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Brewers: Should Corbin Burnes Throw More Cutters?

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Sep 9, 2020; Detroit, Michigan, USA; Milwaukee Brewers starting pitcher Corbin Burnes (39) pitches during the first inning against the Detroit Tigers at Comerica Park. Mandatory Credit: Raj Mehta-USA TODAY Sports
Sep 9, 2020; Detroit, Michigan, USA; Milwaukee Brewers starting pitcher Corbin Burnes (39) pitches during the first inning against the Detroit Tigers at Comerica Park. Mandatory Credit: Raj Mehta-USA TODAY Sports /
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Corbin Burnes broke out for the Brewers in 2020. After nearly everything that could go wrong in 2019 did, Burnes fundamentally reinvented himself as a pitcher. Here’s how he can take another step forward and become the best pitcher in baseball.

Brewers RHP Corbin Burnes broke out in 2020. Could he take it a step further by avoiding barrels by throwing more cutters? 

In 59.2 innings, Burnes allowed nine barrels across 125 batted balls allowed in 2020. Barrels are batted balls that, given their combination of launch angle and exit velocity, have a minimum batting average of .500 and OPS of 1.500.

7.2% of all batted balls in 2020 against Burnes, which was down from his 11.7% in 2019, which was among the worst in baseball (Josh Hader had a Barrel % of 12.6%). His 7.2% barrel percent in 2020 placed him in the 48th percentile among MLB pitchers.

When breaking down the pitches that Burnes allowed barrels on last season, six of them came on sinkers. After 2019, Burnes became a sinker-baller, throwing his sinker one-third of the time last season. Burnes’ sinker favored the inside edge of the zone, one of his two home runs allowed was a sinker that got away, and ended up in the zone.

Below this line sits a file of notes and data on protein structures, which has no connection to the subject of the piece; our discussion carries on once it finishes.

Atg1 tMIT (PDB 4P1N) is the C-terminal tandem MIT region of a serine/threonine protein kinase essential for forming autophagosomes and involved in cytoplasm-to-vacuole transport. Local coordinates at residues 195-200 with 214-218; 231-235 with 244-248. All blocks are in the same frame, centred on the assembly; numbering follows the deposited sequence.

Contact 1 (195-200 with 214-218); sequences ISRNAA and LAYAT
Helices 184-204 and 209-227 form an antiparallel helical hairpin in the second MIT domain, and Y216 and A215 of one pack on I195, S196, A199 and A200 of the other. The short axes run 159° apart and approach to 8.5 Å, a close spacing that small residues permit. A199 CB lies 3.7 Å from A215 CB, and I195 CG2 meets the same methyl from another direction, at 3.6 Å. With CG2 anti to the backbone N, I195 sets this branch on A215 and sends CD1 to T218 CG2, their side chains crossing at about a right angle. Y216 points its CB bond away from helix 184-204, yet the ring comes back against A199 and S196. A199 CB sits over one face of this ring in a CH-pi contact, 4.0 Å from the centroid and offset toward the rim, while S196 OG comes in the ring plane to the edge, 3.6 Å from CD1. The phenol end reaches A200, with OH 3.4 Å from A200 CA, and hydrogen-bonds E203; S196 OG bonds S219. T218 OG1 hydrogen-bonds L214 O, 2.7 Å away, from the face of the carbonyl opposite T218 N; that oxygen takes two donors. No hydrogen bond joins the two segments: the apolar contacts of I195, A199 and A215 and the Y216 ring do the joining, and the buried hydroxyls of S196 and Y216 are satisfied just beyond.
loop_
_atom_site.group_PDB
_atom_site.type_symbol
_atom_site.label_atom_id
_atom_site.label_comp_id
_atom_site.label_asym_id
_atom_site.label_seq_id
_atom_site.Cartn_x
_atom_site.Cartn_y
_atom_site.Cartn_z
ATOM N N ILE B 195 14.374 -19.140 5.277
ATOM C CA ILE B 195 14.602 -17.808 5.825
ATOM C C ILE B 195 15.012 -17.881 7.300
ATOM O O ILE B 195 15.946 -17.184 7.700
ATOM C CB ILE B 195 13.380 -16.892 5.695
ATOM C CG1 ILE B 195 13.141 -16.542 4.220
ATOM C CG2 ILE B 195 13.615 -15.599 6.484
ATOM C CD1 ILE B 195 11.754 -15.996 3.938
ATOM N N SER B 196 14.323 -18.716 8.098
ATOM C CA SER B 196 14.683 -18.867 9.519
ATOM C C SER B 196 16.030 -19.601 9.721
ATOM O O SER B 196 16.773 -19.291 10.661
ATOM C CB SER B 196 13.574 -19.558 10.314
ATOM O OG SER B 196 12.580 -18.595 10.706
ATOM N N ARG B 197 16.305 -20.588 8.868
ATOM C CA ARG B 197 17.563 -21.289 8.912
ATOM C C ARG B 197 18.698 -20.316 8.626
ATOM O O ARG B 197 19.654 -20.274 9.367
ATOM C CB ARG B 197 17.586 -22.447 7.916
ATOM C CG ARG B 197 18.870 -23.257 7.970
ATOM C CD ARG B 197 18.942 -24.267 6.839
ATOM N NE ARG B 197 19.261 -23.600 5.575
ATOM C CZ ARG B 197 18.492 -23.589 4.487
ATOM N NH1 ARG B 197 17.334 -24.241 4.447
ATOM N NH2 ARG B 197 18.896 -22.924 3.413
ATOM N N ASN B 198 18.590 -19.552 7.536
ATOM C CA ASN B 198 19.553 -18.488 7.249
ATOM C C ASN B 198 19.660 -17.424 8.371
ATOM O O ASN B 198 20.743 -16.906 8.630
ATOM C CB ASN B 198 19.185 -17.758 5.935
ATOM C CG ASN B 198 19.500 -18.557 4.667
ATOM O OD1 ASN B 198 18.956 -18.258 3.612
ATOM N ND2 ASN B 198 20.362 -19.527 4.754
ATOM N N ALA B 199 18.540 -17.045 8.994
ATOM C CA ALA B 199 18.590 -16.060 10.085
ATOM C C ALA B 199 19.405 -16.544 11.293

In 2019, a vast majority of Burnes’ barrels allowed came on the 4-seam fastball. Burnes nearly eliminated that from his repertoire in 2020, only throwing 25 on the season (2.5% of all pitches he threw).

Burnes averaged 16.5 inches of vertical drop and 11.8 inches of horizontal movement on his sinker last season, both of which were under league average.

Two of the barrels that Burnes allowed in 2020 came from his cutter, which he threw 31.5% of the time. Burnes preferred to throw his cutter low and outside, his cutter averaged 21.7 inches of vertical drop, and 4.3 inches of horizontal movement last season.

Burnes was able to reinvent himself, switching from a four-seam fastball pitcher, to a sinker baller, with a strong cutter.

His cutter has been oft-posted by Pitching Ninja.

Corbin Burnes’ 2020 was amazing. It is not yet clear if he can replicate the success for a full 162 game season, but indicators out of Arizona show that he is on that path. To have an even better season, it may be worth looking at his cutter, and making it his primary pitch.

In 2020, Burnes’ cutter induced whiffs on 32.9% of all that he threw. His Sinker induced whiff’s 18.4% of the time. Looking at expected statistics, the xSLG (expected slugging percentage) on his Cutter was .285 compared to .581 for his Sinker. His Put Away%, which is two-strike pitches that resulted in strikeouts, was 29.5% for his cutter, opposed to 21.7% for his sinker.

This is not to say he should stop throwing his Sinker, it is a great pitch for him, he has had past success in revisiting his pitch selection, and perhaps making his Cutter his primary pitch would allow him to take the next step forward, and lock up the 2021 NL Cy Young Award.

Burnes has found success by hammering pitches low, and making batters chase. Another offseason of working with Manny Pina, Omar Narvaez, Chris Hook, and his own development, will continue to benefit Burnes. And if he continues to effectively throw his Slider and Cutter, the ascension we saw will reach new heights.

Next. When Will Garrett Mitchell Make His MLB Debut?. dark

The cutter has turned Burnes into the dominant pitcher the Brewers always thought he could be. By throwing it more, he could be even better.

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